I have a soft spot for Sweet Charity for a number of reasons, not the least of which is that I played the title character’s neurotic suitor, Oscar Lindquist, in high school—and rather well, since, not being mature enough to understand all the psychological values, I shamelessly channeled John McMartin, who created the role on Broadway and repeated it in the film. But I digress before I get started.
Transplanting a 50s Fellini film comedy to New York, it tells the story of a young woman, Charity Hope Valentine, making her living as a dance hall hostess, who just wants to be loved. But her own low self-esteem (though cloaked in a thick, protective layer of cheerful optimism), makes her forever a patsy to gigolos who would use her, rip her off and dump her. We actually see very little of that in Neil Simon’s mostly-canny book, just glimpses with some backstory. We mostly see the between-beaux existence, the vulnerability, the desperation, the low self-esteem and, paradoxically, the generous open heart that makes her victimhood possible, in a story that manages to have a through line yet be episodic at the same time; within a musical that unintentionally balances adult sophistication with an olschool musical theatre technique that delivers a special material score (both delightful and too glib for real exploration). And it has a melancholy ending that no one has ever quite been able to solve, because the final betrayal is not one you can blame on her emotional blind spots. We’ve been fooled right along with her, and a guy we trusted and liked has turned out to be a pathological coward.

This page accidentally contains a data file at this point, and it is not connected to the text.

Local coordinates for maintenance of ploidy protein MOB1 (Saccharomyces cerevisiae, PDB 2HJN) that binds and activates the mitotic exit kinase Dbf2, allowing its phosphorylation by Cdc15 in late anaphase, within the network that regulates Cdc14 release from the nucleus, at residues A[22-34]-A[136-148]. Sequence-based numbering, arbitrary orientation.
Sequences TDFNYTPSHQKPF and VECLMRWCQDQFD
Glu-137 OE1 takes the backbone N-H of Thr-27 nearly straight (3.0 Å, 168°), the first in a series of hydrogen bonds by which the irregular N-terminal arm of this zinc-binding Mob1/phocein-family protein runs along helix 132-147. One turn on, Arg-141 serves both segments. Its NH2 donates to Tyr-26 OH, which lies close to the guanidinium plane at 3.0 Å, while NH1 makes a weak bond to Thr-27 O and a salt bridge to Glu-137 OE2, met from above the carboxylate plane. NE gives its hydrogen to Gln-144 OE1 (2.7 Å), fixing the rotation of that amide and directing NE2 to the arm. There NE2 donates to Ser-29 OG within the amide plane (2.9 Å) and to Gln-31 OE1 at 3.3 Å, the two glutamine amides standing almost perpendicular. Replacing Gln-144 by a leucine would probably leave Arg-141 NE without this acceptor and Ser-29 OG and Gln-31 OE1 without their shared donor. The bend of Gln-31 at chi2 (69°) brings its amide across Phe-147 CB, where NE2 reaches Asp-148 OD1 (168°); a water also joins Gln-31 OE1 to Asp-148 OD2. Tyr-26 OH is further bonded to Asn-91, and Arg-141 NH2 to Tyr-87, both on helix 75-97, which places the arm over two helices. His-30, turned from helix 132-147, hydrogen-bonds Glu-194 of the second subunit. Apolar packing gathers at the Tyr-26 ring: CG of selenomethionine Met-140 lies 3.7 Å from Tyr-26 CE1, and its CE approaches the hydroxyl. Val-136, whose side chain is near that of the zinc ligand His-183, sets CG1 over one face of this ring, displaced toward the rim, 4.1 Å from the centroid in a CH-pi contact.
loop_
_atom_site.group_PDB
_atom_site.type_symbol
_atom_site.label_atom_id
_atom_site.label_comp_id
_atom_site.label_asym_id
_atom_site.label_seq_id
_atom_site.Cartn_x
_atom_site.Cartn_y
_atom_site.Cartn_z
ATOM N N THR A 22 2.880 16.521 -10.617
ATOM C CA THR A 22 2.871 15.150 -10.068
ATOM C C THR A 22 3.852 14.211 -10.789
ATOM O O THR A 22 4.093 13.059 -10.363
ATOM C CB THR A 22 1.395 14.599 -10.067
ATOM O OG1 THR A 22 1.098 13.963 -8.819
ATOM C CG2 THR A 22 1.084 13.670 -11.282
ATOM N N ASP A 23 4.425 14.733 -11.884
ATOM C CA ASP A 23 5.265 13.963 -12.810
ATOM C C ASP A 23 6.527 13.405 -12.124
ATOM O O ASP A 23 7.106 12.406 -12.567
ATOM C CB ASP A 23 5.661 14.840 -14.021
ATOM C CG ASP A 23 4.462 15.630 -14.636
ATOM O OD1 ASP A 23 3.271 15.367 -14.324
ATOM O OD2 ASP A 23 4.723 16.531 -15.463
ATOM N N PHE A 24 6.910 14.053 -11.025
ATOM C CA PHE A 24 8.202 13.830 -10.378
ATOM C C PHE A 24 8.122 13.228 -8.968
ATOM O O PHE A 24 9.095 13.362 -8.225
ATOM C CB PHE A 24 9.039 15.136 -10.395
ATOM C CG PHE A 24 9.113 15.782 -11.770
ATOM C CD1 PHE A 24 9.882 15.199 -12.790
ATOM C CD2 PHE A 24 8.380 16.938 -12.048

Subsequently, revivals of the show tend to be strange affairs. There’s so much inherent showmanship implied by the material and indeed delivered by anyone who does it well enough, that Sweet Charity is forgiven as much as it’s enjoyed. The production currently assayed by The New Group is no exception. But it’s as odd as the material.
It takes a unique but credible approach to casting its two most important leads. Sutton Foster’s Charity is channeled through a girl-next-door persona on a par with light comedy appearances of Doris Day and Marlo Thomas, rather than the sex-kitten Charity iterations of Gwen Verdon, Juliet Prowse, Shirley Maclaine, Debbie Allen, Ann Reinking and Christina Applegate, et al. Shuler Hensley’s sweet neurotic, Oscar Lindquist, takes the original notion—a bland leading man type who reveals himself in extremis to be a basket case—and turns it on its ear. His Oscar is the poster boy for physically nondescript, gallumphy and overweight, with a shaggy (but beautiful when needed) vocal quality to match.
These choices, though, are surrounded by a cast that is both highly competent and strangely disappointing, with staging (for an audience surrounding it on three sides) to match. Leigh Silverman’s production and casting, along with Joshua Bergasse’s choreography landed for me a bit like a really good college thesis production, with two “ringer” stars and the best grad students in supporting roles. Affectionate, respectful, energetic, clear, resourcefully budget-minded (as you’d expect of an off-Broadway approach to a Broadway classic), to no one’s discredit; yet lacking the real pizazz of sensibility that distracts you from being too conscious of the material’s unevenness. Indeed, the production seems to play into it.
In my usual full disclosure mode, I must report I had no sense that the audience, as a whole, was disappointed. Only that they were making a little more effort to be forgiving of Sweet Charity than usual…